In him the hope of blessed resurrection has dawned,
that those saddened by the certainty of dying
might be consoled by the promise of immortality to come.
Indeed for your faithful, Lord,
life is changed not ended,
and, when this earthly dwelling turns to dust,
an eternal dwelling is made ready for them in heaven. — Preface I for the Mass of the Dead
I am very grateful that my wife’s dear friend, Janet Bradford, was willing to share in this blog her very honest, intimate and moving testimonial about walking the journey to death with her mother, Linda Sue Brazier.
My Mother died September 16 at 3:15 of pancreatic cancer. I had the privilege, along with my four siblings, to do vigil with her beginning Sunday when a hospice bed was brought into my parent’s family room. We all camped out in varying spots in that room — the two reclining chairs, the couch, the love seat and two blown-up mattresses. Dad slept in his bed. I wondered when the last chance was he got to hold Mom? Mom was rarely alone. If she was she was asleep. Even then, someone was always close by. Maybe not in the same room but definitely in the house.
She started the death rattle on Sunday. We didn’t know what it was at first. We had witnessed her throwing up old blood and some liquid bowel. We all wanted to turn on the suction machine and suck it out. But we were cautioned not to do that unless we could see it in her mouth. We later learned it was bodily fluids collecting in the lungs that the lungs couldn’t expel any more. In a way I guess you could say she drowned in her own body fluids.
The early morning hours of the Wednesday she died, somewhere between 2:00 AM and 5:00 AM, we all could not sleep. By then we had been taking turns giving her morphine every two hours, trusting an alarm to wake us up. I believe we thought she would die in the night. We were all busy with our tablets or reading books wide awake yet exhausted. We didn’t want to miss her taking her last breath. The room was spiritually tense. I finally had enough of fighting sleep and knelt beside her saying a rosary — The Glorious Mysteries. When I got to The Assumption of Mary, I had become aware that Mom was living the fruit of that mystery — the grace of a happy death. Peace came to the room. It was almost as if it was the last thing I had to do besides see her die.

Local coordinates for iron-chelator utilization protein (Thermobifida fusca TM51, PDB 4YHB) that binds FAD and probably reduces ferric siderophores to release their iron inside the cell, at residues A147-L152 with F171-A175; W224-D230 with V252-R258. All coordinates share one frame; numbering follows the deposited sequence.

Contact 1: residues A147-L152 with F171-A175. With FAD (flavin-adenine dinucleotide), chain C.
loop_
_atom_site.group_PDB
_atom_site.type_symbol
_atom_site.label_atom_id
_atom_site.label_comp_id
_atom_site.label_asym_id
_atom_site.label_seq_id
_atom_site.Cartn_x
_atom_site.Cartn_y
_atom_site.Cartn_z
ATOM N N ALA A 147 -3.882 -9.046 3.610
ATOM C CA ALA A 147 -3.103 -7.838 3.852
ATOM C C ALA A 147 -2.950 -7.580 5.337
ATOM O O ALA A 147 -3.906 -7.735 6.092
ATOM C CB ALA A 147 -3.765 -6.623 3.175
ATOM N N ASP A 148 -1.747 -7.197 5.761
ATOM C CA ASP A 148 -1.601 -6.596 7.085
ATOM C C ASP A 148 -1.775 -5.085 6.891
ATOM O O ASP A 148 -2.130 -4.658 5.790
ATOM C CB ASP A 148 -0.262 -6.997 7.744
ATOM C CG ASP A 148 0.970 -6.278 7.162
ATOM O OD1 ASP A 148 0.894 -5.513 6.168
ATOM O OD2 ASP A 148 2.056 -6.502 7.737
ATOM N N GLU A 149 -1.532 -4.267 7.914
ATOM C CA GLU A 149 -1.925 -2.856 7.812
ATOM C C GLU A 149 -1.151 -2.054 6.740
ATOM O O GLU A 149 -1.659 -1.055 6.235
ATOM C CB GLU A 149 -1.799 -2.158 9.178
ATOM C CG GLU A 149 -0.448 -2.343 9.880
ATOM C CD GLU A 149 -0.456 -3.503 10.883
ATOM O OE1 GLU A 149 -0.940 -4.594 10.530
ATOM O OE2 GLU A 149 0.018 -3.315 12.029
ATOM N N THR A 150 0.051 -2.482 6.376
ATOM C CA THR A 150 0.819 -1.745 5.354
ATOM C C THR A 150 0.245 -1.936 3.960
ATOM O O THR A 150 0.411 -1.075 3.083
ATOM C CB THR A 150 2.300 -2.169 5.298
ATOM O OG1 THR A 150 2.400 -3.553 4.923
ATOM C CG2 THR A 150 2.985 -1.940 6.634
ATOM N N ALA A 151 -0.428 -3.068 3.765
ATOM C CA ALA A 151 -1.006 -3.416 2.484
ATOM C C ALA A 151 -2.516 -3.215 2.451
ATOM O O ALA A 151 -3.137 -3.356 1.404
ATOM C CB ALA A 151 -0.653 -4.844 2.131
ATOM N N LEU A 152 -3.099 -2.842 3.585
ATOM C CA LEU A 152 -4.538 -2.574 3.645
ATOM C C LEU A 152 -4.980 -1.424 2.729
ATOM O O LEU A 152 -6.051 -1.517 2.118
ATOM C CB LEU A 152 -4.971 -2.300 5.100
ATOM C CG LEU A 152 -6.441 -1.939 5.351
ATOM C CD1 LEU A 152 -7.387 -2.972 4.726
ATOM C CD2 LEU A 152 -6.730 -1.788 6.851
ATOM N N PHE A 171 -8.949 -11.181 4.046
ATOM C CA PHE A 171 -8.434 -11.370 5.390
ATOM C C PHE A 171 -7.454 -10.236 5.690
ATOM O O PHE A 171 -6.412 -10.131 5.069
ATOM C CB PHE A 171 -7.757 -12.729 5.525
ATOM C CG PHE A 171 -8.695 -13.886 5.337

I had arranged a few days earlier, with her and Dad’s permission, for her to have the Last Rites and Holy Communion. She had confessed her sins. She even made a profession of faith with one of my now Baptist siblings. She had time with each one of her kids, speaking words of love and affirmation. She was very open to making sure her path to heaven was without any earthly obstacles. She was my model of how to be when dying. Joyful and ready.
All summer long God had been talking to me, telling me how much He loved me. Calling me “my darling,” inviting me to come see Him everyday in prayer, Mass or Adoration. I kept telling everyone it was a summer of mercy and grace. A summer of rest and peace. I had no idea I was being filled up with all the love I could hold to help me be ready for the battle I felt like I was in, once I learned the news of her cancer.
Traveling back and forth, the effort of getting along with my sisters and brother and their spouses, sorting through all of Mom’s dishes, jewelry, clothes etc…cooking, cleaning, laundry, sleepless nights, long days, people constantly around me (I am an introvert), eating all the wrong kinds of food (kindly folks kept bringing lots of carbs, sugar, and fried protein), keeping up with work demands and trying to respond in a timely fashion to those reaching out to me, took its toll.
My prayers in Mom’s last days went something like this: “God, I am exhausted. My heart aches. I can barely stand to be around anybody anymore. I just want to go home. I don’t want her to die before you are ready for her to die, but I am done.” Then God would say every time: “Just listen to my voice, my darling. Only my voice. All day long listen to me and I will help you through this.”
So that is what I tried to do with all my heart every single day until she died. All the way until I watched her take her last breath.
May the Lord grant Linda eternal rest.